The Persian Gardens at Pasargardae of Ancient Persia.
Pasargardae was the imperial capital of Cyrus the Great and it was here where the “Persian Gardens” were formed. These were in essence an Achaemenid project which further developed, refined and expanded the Babylonian-Assyrian concept of the garden. The end-result of this was Pari-Daeza (Old Iranian: Park, Walled Garden) or the “Persian Garden”. The term Pari-Daeza is of Iranian origin and originally refers to the enclosed hunting grounds of the Median kings.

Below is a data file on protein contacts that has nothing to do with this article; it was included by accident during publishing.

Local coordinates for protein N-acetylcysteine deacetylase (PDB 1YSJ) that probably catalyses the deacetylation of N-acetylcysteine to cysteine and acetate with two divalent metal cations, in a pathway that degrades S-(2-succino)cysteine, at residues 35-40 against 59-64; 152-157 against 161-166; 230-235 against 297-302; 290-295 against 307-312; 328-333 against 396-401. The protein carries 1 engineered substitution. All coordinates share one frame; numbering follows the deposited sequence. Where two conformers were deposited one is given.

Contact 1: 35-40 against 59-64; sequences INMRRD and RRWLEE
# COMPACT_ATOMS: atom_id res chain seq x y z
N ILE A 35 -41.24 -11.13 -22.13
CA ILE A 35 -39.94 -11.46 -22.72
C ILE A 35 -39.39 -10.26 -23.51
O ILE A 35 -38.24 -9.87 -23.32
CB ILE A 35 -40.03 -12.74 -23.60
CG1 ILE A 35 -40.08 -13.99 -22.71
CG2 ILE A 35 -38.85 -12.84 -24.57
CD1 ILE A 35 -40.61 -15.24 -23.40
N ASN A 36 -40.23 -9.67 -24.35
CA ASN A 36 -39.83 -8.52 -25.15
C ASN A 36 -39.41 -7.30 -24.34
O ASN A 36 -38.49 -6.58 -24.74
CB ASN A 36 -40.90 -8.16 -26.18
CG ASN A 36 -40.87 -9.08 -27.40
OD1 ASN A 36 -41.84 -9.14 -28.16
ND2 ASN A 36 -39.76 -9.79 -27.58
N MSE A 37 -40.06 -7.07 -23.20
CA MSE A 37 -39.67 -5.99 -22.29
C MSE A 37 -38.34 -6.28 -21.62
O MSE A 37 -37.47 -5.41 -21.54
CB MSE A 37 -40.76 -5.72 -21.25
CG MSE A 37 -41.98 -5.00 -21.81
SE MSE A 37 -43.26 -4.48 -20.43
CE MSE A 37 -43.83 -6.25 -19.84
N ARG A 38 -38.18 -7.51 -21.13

The Persian Gardens at Pasargardae were built in accordance with mathematically based geometric designs. There were 900 meters of channels constructed of carved limestone; these transported water throughout the garden. This was essentially a sophisticated irrigation system featuring stone water-channels and open ditches that were designed to channel water into small basins at every 15 meters in the garden.